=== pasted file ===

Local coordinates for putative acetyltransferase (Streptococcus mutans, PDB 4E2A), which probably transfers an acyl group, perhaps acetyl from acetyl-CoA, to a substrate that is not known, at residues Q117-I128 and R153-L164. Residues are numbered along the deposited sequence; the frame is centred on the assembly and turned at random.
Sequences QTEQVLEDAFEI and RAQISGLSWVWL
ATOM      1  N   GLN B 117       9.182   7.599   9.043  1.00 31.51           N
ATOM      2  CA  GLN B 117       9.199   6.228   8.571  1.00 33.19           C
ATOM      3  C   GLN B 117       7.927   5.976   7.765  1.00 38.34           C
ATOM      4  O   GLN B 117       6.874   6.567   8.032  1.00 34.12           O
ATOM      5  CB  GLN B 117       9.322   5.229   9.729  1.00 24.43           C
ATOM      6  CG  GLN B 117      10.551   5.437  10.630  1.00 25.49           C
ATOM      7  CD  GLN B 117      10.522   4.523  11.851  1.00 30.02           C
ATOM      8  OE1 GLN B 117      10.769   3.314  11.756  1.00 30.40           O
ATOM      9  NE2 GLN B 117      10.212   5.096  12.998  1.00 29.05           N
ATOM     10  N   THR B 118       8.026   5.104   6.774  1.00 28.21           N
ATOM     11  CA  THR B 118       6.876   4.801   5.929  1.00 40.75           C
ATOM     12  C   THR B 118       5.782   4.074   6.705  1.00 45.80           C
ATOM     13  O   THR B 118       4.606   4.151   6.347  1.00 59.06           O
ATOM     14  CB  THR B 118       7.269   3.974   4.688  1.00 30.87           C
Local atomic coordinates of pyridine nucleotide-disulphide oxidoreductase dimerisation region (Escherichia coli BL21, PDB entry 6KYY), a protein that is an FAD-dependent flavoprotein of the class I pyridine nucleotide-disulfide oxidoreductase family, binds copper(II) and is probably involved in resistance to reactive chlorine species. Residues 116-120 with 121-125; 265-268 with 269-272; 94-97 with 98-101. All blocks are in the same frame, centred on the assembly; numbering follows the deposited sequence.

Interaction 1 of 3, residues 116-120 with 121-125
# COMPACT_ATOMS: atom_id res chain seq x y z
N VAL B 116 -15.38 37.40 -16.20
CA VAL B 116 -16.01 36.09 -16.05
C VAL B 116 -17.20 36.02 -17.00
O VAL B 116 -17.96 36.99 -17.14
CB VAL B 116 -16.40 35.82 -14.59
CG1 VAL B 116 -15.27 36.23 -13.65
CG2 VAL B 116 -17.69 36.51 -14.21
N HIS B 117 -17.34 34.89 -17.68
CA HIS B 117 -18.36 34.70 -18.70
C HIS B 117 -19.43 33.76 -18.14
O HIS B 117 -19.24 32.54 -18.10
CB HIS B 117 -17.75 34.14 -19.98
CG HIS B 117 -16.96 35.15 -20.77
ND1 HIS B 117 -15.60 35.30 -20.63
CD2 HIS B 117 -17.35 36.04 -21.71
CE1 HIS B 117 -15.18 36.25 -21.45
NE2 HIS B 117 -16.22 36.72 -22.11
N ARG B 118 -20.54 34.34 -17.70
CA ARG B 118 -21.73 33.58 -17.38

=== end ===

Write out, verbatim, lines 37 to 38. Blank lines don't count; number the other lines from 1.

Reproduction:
N ARG B 118 -20.54 34.34 -17.70
CA ARG B 118 -21.73 33.58 -17.38